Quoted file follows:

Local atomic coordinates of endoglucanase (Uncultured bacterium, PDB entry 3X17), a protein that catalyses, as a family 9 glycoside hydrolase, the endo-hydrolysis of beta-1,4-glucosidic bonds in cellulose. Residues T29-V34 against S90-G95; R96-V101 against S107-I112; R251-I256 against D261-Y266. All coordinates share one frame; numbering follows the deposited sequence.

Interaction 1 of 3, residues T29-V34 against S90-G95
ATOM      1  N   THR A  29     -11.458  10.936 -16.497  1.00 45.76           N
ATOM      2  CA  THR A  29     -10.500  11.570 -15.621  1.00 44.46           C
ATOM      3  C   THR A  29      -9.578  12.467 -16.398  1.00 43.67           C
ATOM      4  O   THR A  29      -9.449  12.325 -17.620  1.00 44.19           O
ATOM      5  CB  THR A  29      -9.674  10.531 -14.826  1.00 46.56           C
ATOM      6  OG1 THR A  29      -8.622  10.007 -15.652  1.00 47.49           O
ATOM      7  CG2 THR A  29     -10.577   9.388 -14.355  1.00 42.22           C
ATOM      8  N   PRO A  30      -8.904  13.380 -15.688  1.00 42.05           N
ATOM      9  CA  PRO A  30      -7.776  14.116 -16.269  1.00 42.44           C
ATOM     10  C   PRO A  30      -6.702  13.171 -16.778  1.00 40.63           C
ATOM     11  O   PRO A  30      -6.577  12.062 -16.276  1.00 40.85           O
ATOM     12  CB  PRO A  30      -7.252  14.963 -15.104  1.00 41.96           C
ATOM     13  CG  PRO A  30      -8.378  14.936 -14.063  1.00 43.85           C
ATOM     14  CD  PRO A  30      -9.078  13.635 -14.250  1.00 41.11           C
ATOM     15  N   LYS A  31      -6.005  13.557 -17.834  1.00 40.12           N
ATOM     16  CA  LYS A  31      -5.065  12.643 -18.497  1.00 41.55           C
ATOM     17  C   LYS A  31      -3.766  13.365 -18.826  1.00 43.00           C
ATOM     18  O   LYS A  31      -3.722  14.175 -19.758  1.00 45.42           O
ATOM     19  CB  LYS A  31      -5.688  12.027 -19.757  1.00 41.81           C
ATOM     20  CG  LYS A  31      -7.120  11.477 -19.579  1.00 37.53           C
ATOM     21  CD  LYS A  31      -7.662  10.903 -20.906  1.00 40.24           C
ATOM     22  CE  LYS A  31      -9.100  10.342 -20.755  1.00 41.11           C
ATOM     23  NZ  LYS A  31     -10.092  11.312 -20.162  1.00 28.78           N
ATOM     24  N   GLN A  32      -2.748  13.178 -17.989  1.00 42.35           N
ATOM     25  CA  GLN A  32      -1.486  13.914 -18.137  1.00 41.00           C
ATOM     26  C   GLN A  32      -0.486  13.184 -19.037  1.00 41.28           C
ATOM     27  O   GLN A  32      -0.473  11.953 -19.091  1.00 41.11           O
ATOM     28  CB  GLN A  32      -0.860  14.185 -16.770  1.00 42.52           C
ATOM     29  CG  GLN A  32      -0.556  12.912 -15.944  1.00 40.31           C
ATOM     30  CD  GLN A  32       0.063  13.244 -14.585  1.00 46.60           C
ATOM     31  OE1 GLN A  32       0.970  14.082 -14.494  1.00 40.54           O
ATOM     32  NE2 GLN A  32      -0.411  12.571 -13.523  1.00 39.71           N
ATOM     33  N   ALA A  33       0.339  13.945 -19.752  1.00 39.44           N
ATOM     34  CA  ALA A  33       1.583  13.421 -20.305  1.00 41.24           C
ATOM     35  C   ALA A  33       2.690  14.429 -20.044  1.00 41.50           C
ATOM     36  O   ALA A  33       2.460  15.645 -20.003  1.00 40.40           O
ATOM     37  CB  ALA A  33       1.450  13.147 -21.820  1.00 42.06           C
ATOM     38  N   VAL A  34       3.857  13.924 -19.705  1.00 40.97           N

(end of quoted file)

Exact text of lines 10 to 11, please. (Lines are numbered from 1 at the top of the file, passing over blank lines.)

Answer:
ATOM      8  N   PRO A  30      -8.904  13.380 -15.688  1.00 42.05           N
ATOM      9  CA  PRO A  30      -7.776  14.116 -16.269  1.00 42.44           C